This all sounds lovely and academic, but where is your voice? Why are you doing this?
Ahhh yes, I have had a meeting with my masters supervisor and while he is rather pleased with the way that I write, he isn’t too enthused about the quantity (or complete lack thereof) nor that it is sounding rather dry… apparently I need to insert my “voice” into the process… which prompted me to ask if I could swear in the thing… “No, best not,” was his reply, “people might not understand the context.”
What is the context? I have always avoided the bit about teaching where you care for the students emotional wellbeing. I am a senior English and History teacher, we care about content, the transmission of our very specialist knowledge into the older mind, my favourite year level to teach is Year 11 – old enough to know about the world, but not completely lost in the stresses of their final year. SO why is it then, when asked to apply to teach in the college (years 11 & 12) I said no, and put my name down to teach Year 7 again? For the third year running? To take on the homeroom responsibility, the care of 25(ish) young minds, their education and their overall care. I will have another year of explaining that we don’t argue about pencils, that calling someone an “idiot” isn’t the way to go, that really I can drink coffee in the classroom, that, yes, I have a life outside the classroom so you will see me at the movies, the show, the shopping centre and any manner of other places.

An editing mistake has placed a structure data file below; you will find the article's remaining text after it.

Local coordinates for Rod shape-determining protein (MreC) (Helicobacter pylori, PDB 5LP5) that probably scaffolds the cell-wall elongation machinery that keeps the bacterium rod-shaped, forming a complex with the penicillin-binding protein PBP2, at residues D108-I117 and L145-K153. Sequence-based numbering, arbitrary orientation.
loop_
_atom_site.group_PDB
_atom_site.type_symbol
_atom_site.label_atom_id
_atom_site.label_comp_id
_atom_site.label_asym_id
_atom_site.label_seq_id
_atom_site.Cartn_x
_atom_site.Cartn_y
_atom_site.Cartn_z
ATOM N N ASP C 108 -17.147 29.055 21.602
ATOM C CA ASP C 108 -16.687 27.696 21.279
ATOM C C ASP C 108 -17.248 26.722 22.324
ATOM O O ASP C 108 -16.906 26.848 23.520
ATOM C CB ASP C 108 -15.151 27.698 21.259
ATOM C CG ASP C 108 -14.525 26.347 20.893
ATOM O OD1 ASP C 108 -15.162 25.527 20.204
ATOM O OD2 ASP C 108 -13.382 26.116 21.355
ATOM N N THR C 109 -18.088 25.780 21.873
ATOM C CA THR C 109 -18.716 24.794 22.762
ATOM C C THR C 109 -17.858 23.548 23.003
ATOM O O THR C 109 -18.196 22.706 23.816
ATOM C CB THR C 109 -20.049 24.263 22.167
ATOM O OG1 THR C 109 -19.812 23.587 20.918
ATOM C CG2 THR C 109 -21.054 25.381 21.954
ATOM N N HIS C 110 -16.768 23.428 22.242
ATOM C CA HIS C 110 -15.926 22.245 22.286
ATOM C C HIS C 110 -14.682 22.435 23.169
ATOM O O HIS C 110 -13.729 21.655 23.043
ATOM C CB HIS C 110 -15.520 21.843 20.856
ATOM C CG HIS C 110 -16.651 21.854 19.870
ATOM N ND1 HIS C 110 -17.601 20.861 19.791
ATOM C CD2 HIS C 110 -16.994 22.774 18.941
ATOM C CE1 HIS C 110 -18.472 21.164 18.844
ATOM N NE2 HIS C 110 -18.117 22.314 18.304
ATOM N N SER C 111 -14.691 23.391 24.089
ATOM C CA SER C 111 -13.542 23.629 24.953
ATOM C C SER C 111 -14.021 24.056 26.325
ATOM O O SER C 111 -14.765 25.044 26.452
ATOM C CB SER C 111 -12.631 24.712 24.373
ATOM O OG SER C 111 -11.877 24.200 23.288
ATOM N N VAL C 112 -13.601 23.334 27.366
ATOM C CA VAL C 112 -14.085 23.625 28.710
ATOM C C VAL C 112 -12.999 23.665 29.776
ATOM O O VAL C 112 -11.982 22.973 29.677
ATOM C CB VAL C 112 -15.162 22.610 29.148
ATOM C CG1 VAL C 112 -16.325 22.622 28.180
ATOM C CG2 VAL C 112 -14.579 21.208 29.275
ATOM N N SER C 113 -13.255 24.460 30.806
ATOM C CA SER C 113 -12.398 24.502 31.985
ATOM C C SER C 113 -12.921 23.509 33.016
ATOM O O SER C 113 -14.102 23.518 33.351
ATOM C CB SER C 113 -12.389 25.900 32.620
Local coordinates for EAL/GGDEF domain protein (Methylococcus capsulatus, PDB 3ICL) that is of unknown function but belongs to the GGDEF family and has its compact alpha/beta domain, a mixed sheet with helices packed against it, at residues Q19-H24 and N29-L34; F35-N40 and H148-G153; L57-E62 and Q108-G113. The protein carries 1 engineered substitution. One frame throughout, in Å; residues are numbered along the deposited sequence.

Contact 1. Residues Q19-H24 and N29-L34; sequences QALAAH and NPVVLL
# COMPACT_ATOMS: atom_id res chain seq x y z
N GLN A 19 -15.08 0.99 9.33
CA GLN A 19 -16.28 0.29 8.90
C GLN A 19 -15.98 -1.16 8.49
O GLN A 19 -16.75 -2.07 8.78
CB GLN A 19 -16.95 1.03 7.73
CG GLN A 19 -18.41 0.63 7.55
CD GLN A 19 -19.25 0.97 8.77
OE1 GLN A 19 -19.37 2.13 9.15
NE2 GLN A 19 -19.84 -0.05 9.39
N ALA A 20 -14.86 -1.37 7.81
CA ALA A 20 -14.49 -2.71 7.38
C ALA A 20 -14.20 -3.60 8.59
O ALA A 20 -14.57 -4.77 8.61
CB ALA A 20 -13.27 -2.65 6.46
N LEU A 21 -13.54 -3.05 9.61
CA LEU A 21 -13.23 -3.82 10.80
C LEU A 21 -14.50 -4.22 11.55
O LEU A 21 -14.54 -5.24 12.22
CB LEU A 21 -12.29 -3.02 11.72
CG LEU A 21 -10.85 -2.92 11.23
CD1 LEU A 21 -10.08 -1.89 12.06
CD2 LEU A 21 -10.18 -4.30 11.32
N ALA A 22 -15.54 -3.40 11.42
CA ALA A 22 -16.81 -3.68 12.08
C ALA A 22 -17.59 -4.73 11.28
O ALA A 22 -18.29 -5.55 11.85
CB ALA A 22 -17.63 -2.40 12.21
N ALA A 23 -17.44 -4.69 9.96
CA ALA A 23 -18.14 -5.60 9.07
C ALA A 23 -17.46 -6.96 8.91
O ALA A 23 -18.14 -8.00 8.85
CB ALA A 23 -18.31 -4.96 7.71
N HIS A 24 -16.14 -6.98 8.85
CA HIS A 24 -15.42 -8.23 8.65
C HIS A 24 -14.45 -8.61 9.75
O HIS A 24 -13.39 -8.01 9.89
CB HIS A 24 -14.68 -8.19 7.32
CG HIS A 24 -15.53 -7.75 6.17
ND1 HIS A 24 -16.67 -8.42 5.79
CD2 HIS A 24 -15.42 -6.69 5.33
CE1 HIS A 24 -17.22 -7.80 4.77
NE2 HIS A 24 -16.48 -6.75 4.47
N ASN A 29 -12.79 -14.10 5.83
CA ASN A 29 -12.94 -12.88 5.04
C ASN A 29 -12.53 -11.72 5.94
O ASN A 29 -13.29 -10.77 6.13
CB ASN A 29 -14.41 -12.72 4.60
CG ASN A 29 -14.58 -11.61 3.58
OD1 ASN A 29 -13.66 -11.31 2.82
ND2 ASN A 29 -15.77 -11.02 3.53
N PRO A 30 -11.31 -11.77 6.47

Teaching middle school is all about the relationships, I get to hear about what they did on the weekend, who they “like”, how things are at home, if they are having troubles with another teacher or subject, even the Lingerie Football League. I know those kids as learners, I know what they are capable of and what it is that they need to be pushed with and generally how to do it. I am a not a senior teacher, I am a middle school teacher. That particular admission scares me to death, but then I wonder why it is that we don’t look at the lessons of middle schooling and apply them to the senior sector of education – or look at alternative models where there are vertical groupings. That is where my voice is in all of this.
I am looking at a school which has taken this approach, and it is my role to talk to the students about it. What their experiences of the changing nature of education are, with the focus on one particular change. They have been “well-informed” during the transitional process, but I suspect that there hasn’t been the true consultation with the students that they would have liked. So often adults – be they teachers, parents or other authority figures – ask students/teenagers/young adults/children what it is that they think about something, without actually taking their perspective seriously. Lip service is paid to the process, as it is one more step in the chain, one more thing to do and then move on from (or move forward in the more current management wank-speak).
I want to give the students a real voice about the change and what it felt like for them.
Okay… now I need to go and write about that for a bit, thanks for listening.